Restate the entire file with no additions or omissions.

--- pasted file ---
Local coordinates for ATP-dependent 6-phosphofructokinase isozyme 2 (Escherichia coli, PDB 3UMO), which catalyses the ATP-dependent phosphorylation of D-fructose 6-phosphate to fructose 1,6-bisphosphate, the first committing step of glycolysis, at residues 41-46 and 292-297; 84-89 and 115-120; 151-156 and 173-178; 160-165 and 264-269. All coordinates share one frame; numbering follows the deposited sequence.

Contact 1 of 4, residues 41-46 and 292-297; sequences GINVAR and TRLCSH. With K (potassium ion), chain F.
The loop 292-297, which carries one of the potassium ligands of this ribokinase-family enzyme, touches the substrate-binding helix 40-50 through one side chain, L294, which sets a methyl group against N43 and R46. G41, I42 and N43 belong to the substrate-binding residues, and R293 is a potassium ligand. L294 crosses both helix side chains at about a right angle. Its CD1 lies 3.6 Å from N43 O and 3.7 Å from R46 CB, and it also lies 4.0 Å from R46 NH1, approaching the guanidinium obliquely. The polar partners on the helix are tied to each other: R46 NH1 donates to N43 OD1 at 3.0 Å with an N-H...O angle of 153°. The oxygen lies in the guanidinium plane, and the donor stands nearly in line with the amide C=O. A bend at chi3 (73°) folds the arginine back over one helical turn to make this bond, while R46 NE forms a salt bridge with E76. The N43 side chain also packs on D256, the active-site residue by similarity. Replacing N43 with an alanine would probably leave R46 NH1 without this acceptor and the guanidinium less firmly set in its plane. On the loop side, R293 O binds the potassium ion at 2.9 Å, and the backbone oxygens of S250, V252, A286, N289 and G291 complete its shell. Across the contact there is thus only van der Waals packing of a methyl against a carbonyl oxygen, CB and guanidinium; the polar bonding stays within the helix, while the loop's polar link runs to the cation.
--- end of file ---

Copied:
Local coordinates for ATP-dependent 6-phosphofructokinase isozyme 2 (Escherichia coli, PDB 3UMO), which catalyses the ATP-dependent phosphorylation of D-fructose 6-phosphate to fructose 1,6-bisphosphate, the first committing step of glycolysis, at residues 41-46 and 292-297; 84-89 and 115-120; 151-156 and 173-178; 160-165 and 264-269. All coordinates share one frame; numbering follows the deposited sequence.

Contact 1 of 4, residues 41-46 and 292-297; sequences GINVAR and TRLCSH. With K (potassium ion), chain F.
The loop 292-297, which carries one of the potassium ligands of this ribokinase-family enzyme, touches the substrate-binding helix 40-50 through one side chain, L294, which sets a methyl group against N43 and R46. G41, I42 and N43 belong to the substrate-binding residues, and R293 is a potassium ligand. L294 crosses both helix side chains at about a right angle. Its CD1 lies 3.6 Å from N43 O and 3.7 Å from R46 CB, and it also lies 4.0 Å from R46 NH1, approaching the guanidinium obliquely. The polar partners on the helix are tied to each other: R46 NH1 donates to N43 OD1 at 3.0 Å with an N-H...O angle of 153°. The oxygen lies in the guanidinium plane, and the donor stands nearly in line with the amide C=O. A bend at chi3 (73°) folds the arginine back over one helical turn to make this bond, while R46 NE forms a salt bridge with E76. The N43 side chain also packs on D256, the active-site residue by similarity. Replacing N43 with an alanine would probably leave R46 NH1 without this acceptor and the guanidinium less firmly set in its plane. On the loop side, R293 O binds the potassium ion at 2.9 Å, and the backbone oxygens of S250, V252, A286, N289 and G291 complete its shell. Across the contact there is thus only van der Waals packing of a methyl against a carbonyl oxygen, CB and guanidinium; the polar bonding stays within the helix, while the loop's polar link runs to the cation.